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From American University Intellectual Property Brief:
Many adults in America today can say that they were participants in the Girl Scouts Program or the Boy Scouts Program. Often, they have fond memories of the gender segregated programs. The arrival of 2018 brought groundbreaking change as the Boy Scouts of America began to accept girls into its ranks, causing the Girl Scouts to break out the claws.
Hell hath no fury like a Girl Scout scorned. Last fall, the Boy Scouts of America, also known as the BSA, made the groundbreaking announcement that it would start accepting girls starting in 2018. In May of this year, the BSA made yet another announcement: it was officially changing its name to Scouts BSA to reflect the decision to include young women in its programs. While the organization will remain the same, the name of the program for older youth will be changed.
The Girl Scouts of the United States of America (GSUSA) initially responded in a fiery blog post in October 2017, shortly after the BSA’s announcement that it would include girls. Specifically, the organization stated, “We believe strongly in the importance of the all-girl, girl-led, and girl-friendly environment that Girl Scouts provides, which creates a free space for girls to learn and thrive.” The organization goes on to defend the advantages of the single-gender environment and all of the unmatched outcomes it provides to young girls. The organization summarized its post: “The need for female leadership has never been clearer or more urgent than it is today – and only Girl Scouts has the expertise to give girls and young women the tools they need for success.” In the era of the #MeToo movement, there may be some merit to this argument. Yet, at the same time, the push for equality between the sexes implies that perhaps it is time to end the segregated programs.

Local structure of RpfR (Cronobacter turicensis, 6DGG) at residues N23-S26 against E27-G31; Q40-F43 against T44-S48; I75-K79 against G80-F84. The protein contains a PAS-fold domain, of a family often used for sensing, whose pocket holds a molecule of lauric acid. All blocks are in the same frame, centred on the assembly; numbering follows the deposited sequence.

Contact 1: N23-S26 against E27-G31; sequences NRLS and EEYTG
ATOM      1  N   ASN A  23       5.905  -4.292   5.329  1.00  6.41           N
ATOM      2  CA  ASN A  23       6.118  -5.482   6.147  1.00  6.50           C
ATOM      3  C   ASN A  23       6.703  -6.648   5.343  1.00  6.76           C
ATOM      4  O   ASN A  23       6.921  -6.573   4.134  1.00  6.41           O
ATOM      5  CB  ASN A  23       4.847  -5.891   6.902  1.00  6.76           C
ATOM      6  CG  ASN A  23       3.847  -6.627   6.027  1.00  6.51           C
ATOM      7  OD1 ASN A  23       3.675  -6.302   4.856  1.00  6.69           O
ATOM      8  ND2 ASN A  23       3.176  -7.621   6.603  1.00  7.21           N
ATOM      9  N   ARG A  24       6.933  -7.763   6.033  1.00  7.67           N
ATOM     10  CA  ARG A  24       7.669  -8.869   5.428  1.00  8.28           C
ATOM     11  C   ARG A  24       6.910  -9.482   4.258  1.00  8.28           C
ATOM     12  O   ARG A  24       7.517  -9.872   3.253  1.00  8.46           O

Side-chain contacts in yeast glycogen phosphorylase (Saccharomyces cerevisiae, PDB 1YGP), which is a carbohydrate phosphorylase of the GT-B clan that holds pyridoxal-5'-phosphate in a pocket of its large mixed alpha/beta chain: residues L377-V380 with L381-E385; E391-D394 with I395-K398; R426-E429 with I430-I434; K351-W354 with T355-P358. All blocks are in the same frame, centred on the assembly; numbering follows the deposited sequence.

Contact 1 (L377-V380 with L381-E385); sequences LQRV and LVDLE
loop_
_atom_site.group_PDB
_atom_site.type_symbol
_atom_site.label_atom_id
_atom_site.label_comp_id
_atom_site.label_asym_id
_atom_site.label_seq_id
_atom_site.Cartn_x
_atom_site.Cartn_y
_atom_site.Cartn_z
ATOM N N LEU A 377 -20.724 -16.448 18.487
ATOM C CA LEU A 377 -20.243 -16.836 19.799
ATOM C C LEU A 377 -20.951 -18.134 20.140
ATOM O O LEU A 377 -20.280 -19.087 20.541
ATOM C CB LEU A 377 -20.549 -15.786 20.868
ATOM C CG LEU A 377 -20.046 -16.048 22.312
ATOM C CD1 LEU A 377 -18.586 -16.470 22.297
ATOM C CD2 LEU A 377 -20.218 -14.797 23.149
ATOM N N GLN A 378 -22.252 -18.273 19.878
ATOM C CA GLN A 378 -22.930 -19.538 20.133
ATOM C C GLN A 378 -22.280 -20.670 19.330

On November 6th, the GSUSA finally responded to the BSA’s announcement of its name change by filing a trademark infringement lawsuit against the BSA. These girls are done playing nice. In the complaint filed in a Manhattan federal court, the GSUSA claims trademark infringement, unfair competition, and trademark dilution. The GSUSA claimed that the BSA doesn’t have the right to use “scouts” or “scouting” and further notes that the Girl Scouts brand and activities will be marginalized as the result of BSA’s rebranding effort. The GSUSA claims that the name change has caused confusion among the public, leading people to assume that the Girl Scouts no longer exist or have merged with the BSA. The complaint also declares that only GSUSA has the right to use the GIRL SCOUTS and SCOUTS trademarks with leadership development services for girls. The complaint includes photographic evidence of fundraising and other materials that point to concrete evidence of actual confusion.
Link to the rest at American University Intellectual Property Brief